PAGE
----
St. Jude Classic
The FedEx St. Jude Classic was a professional golf tournament held in Memphis, Tennessee as a regular event on the PGA Tour. The tournament was held annually from 1958 through 2018, and was played in June at TPC Southwind (since 1989).
|Established||1958, 61 years ago|
|Length||7,244 yards (6,624 m)|
|Prize fund||$6.6 million|
|Aggregate||258 John Cook (1996)|
|To par||−26 John Cook (1996)|
In 2019, FedEx took over sponsorship of the WGC Invitational and relocated the tournament to Memphis in late July. The relocated WGC event continues the charitable relationship with St. Jude Children's Research Hospital. The new name for the relocated event is the WGC-FedEx St. Jude Invitational
The tournament debuted 61 years ago in May 1958 as the Memphis Open and was played annually at Colonial Country Club in Memphis through 1971, then at the club's new home in Cordova through 1988. The late Vernon Bell, a Memphis restaurateur, co-founded the tournament and served as the tournament's general chairman for 22 years. He is also the father of the late Chris Bell.
In 1969, entertainer Danny Thomas (1912–1991) agreed to lend his name to the tournament in exchange for his St. Jude Children's Research Hospital becoming the tournament's charity. Accordingly, the tournament changed its name the next year to the Danny Thomas Memphis Classic.
In 1977, President Gerald Ford, who had left office in January, made a hole-in-one during the tournament's celebrity pro-am while playing with Thomas and Ben Crenshaw. Two days later, Al Geiberger shot a PGA Tour record 59 (−13) in the second round with eleven birdies and an eagle. He needed a rally on Sunday to win by three strokes at 273 (–15).
In 1986, Memphis-based courier Federal Express became the title sponsor. For the first three years of their sponsorship, FedEx increased the purse one dollar for each package they shipped on the Friday of the tournament. The purses went from $500,000 to $605,912 in 1986, from $600,000 to $724,043 in 1987, and from $750,000 to $953,842 in 1988.
The Stanford Financial Group took over as the tournament's title sponsor in 2007, and it was renamed Stanford St. Jude Championship. In 2009, the tournament changed its name to St. Jude Classic, following accusations that the Stanford Financial Group was a Ponzi scheme. FedEx returned as title sponsor in 2011.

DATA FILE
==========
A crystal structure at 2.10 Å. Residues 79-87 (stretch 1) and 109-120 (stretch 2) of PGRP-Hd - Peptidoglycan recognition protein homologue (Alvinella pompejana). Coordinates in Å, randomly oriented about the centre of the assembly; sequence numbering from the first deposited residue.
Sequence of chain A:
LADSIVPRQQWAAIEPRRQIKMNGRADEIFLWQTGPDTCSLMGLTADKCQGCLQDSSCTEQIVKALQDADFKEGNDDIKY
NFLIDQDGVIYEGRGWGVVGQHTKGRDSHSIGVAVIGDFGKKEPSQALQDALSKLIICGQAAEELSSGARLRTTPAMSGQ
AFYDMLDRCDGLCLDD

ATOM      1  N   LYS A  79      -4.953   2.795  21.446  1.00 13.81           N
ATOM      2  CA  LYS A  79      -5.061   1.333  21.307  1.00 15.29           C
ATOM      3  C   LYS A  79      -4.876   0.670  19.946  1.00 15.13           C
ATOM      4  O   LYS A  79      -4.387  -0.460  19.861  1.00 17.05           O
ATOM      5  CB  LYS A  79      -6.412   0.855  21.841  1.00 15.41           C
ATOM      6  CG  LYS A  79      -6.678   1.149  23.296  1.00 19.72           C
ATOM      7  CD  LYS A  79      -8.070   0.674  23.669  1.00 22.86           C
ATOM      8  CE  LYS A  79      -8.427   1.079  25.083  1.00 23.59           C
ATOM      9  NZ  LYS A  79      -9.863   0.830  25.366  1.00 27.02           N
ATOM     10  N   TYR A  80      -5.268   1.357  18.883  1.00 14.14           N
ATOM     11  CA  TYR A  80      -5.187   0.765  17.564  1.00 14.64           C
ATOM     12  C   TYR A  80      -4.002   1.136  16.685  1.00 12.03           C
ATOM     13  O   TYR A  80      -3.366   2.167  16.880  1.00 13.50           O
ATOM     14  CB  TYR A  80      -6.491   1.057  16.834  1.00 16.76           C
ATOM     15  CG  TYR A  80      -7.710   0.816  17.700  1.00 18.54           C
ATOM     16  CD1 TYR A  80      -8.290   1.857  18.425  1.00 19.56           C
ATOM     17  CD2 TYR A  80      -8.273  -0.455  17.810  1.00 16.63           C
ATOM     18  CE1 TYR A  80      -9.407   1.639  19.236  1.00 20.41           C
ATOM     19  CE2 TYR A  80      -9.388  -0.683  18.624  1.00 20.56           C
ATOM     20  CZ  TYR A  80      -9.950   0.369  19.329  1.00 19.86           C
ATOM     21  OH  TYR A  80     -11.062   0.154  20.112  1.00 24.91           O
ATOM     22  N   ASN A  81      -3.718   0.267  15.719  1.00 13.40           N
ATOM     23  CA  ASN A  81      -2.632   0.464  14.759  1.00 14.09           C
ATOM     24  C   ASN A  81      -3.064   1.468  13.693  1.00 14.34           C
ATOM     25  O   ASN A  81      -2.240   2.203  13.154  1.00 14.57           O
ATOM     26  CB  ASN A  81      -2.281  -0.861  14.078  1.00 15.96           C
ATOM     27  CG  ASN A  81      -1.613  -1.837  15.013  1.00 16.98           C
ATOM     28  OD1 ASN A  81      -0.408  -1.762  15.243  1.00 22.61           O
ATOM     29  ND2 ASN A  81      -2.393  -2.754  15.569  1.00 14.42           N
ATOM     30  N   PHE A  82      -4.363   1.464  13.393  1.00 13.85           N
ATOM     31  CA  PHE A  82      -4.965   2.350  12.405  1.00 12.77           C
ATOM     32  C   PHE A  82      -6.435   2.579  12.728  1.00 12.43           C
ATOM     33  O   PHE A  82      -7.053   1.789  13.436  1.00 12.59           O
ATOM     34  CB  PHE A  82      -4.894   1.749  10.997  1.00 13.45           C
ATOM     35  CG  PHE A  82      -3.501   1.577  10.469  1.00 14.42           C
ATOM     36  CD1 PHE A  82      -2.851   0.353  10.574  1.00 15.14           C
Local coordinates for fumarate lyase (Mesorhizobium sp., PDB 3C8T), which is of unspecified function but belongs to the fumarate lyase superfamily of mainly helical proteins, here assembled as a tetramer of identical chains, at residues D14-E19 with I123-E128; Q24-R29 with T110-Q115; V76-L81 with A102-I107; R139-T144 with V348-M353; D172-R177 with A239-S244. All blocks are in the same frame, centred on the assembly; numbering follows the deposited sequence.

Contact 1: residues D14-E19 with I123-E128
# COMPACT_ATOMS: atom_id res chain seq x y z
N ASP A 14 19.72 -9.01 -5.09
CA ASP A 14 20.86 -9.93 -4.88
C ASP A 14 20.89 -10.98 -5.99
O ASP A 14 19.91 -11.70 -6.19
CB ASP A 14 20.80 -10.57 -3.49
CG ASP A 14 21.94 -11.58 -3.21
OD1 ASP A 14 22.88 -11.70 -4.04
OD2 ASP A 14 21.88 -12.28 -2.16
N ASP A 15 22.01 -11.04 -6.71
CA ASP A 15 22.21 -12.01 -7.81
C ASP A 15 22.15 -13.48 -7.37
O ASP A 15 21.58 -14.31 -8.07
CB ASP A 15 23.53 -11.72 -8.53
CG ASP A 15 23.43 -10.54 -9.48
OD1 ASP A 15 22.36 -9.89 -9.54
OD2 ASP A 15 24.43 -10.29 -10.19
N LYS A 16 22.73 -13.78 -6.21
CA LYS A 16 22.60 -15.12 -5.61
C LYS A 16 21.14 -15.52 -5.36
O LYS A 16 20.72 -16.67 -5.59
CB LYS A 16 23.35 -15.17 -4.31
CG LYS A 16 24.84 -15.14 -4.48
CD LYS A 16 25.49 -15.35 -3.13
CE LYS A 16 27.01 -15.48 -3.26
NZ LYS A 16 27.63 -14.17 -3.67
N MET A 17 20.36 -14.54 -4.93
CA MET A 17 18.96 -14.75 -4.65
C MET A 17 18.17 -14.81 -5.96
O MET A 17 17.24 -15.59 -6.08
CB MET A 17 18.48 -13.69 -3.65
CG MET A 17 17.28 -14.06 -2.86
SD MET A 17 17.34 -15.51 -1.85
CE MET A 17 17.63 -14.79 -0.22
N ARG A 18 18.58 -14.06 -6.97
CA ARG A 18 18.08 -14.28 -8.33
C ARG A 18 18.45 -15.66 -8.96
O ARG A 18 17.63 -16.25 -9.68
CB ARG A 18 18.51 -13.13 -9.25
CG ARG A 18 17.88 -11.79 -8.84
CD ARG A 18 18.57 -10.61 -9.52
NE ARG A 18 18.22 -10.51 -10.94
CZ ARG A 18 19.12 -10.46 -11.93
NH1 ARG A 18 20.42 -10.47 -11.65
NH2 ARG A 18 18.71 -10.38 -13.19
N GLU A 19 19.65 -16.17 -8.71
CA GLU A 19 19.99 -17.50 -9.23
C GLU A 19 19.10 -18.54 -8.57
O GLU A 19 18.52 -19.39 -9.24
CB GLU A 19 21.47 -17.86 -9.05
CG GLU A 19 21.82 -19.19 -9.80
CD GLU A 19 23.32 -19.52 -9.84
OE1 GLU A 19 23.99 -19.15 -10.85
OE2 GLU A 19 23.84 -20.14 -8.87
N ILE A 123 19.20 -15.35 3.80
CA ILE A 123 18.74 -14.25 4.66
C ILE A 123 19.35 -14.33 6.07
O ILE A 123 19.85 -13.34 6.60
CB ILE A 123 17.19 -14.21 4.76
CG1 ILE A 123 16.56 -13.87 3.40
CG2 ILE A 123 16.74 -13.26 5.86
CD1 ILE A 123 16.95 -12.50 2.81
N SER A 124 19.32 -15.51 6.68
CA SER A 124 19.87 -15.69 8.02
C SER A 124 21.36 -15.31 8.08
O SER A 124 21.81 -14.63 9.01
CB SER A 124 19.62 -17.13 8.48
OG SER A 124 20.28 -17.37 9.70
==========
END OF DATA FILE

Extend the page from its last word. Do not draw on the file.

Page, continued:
Seven men have won the St. Jude Classic more than once through 2018.
- 1958: Billy Maxwell wins the first Memphis Open. He beats Cary Middlecoff by one shot.
- 1961: Local favorite Cary Middlecoff beats Gardner Dickinson and Mike Souchak by five shots.
- 1965: Jack Nicklaus, who played in Memphis very infrequently, beats Johnny Pott on the first hole of a sudden death playoff.
- 1966: Bert Yancey wins by five shots over Gene Littler but only after nearly missing his Sunday tee time. A last moment phone call from his caddy kept Yancey from being disqualified.
- 1967: Dave Hill goes wire-to-wire for his first Memphis win. He defeats Johnny Pott by two shots.
- 1970: Dave Hill becomes the first Memphis winner to successfully defend his title. He defeats Homero Blancas, Frank Beard, and Bob Charles by one shot.
- 1971: Lee Trevino wins in Memphis for the first time. He defeats Jerry Heard, Hale Irwin, Lee Elder and Randy Wolff by four shots.
- 1973: Dave Hill earns his 4th and final Memphis win. He beats Allen Miller and Lee Trevino by one shot.
- 1977: Al Geiberger shoots a second round 59 (the first 59 in a PGA Tour event), then holds on to win the tournament by three shots over Gary Player and Jerry McGee.
- 1980: Lee Trevino triumphs in Memphis for the third and final time. He beats Tom Purtzer by one shot.
- 1981: After making a birdie on the 72nd hole to win by two shots over Tom Kite and Bruce Lietzke, Jerry Pate leaps into the lake adjoining the 18th green.
- 1986: Mike Hulbert birdies the 72nd hole for his first ever PGA Tour win. He wins by one shot over his roommate for the week, Joey Sindelar.
- 1987: Mike McGee becomes one of just eight PGA Tour players with an 18-putt round. Despite the feat, McGee missed the cut.